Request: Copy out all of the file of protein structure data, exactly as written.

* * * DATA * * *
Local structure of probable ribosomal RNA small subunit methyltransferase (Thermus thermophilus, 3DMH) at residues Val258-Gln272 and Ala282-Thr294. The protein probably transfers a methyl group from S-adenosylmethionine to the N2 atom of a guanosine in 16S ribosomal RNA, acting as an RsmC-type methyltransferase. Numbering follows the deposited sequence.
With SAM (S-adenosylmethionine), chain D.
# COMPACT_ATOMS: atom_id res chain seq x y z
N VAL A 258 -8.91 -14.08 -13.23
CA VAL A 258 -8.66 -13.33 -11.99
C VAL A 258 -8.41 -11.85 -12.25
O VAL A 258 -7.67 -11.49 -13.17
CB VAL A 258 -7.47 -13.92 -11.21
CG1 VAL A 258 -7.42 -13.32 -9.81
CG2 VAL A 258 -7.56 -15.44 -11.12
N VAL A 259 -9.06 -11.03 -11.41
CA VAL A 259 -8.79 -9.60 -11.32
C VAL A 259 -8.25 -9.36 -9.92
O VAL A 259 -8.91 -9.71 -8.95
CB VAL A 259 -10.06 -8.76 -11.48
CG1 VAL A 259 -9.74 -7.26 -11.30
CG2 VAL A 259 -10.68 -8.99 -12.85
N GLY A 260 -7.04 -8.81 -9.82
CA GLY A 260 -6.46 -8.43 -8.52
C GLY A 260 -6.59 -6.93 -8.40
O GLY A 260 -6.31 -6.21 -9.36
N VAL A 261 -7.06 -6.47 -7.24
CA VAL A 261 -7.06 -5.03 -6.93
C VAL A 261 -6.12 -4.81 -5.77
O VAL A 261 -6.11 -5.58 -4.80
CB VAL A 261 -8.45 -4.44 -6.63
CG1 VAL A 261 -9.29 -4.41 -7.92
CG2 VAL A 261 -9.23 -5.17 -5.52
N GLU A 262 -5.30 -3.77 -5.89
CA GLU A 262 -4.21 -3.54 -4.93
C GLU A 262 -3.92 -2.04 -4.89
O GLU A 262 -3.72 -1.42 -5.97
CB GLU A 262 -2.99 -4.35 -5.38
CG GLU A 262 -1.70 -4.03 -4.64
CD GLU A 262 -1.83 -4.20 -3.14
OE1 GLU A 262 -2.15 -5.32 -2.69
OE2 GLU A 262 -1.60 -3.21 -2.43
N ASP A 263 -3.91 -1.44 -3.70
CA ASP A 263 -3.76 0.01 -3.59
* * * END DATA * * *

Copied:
Local structure of probable ribosomal RNA small subunit methyltransferase (Thermus thermophilus, 3DMH) at residues Val258-Gln272 and Ala282-Thr294. The protein probably transfers a methyl group from S-adenosylmethionine to the N2 atom of a guanosine in 16S ribosomal RNA, acting as an RsmC-type methyltransferase. Numbering follows the deposited sequence.
With SAM (S-adenosylmethionine), chain D.
# COMPACT_ATOMS: atom_id res chain seq x y z
N VAL A 258 -8.91 -14.08 -13.23
CA VAL A 258 -8.66 -13.33 -11.99
C VAL A 258 -8.41 -11.85 -12.25
O VAL A 258 -7.67 -11.49 -13.17
CB VAL A 258 -7.47 -13.92 -11.21
CG1 VAL A 258 -7.42 -13.32 -9.81
CG2 VAL A 258 -7.56 -15.44 -11.12
N VAL A 259 -9.06 -11.03 -11.41
CA VAL A 259 -8.79 -9.60 -11.32
C VAL A 259 -8.25 -9.36 -9.92
O VAL A 259 -8.91 -9.71 -8.95
CB VAL A 259 -10.06 -8.76 -11.48
CG1 VAL A 259 -9.74 -7.26 -11.30
CG2 VAL A 259 -10.68 -8.99 -12.85
N GLY A 260 -7.04 -8.81 -9.82
CA GLY A 260 -6.46 -8.43 -8.52
C GLY A 260 -6.59 -6.93 -8.40
O GLY A 260 -6.31 -6.21 -9.36
N VAL A 261 -7.06 -6.47 -7.24
CA VAL A 261 -7.06 -5.03 -6.93
C VAL A 261 -6.12 -4.81 -5.77
O VAL A 261 -6.11 -5.58 -4.80
CB VAL A 261 -8.45 -4.44 -6.63
CG1 VAL A 261 -9.29 -4.41 -7.92
CG2 VAL A 261 -9.23 -5.17 -5.52
N GLU A 262 -5.30 -3.77 -5.89
CA GLU A 262 -4.21 -3.54 -4.93
C GLU A 262 -3.92 -2.04 -4.89
O GLU A 262 -3.72 -1.42 -5.97
CB GLU A 262 -2.99 -4.35 -5.38
CG GLU A 262 -1.70 -4.03 -4.64
CD GLU A 262 -1.83 -4.20 -3.14
OE1 GLU A 262 -2.15 -5.32 -2.69
OE2 GLU A 262 -1.60 -3.21 -2.43
N ASP A 263 -3.91 -1.44 -3.70
CA ASP A 263 -3.76 0.01 -3.59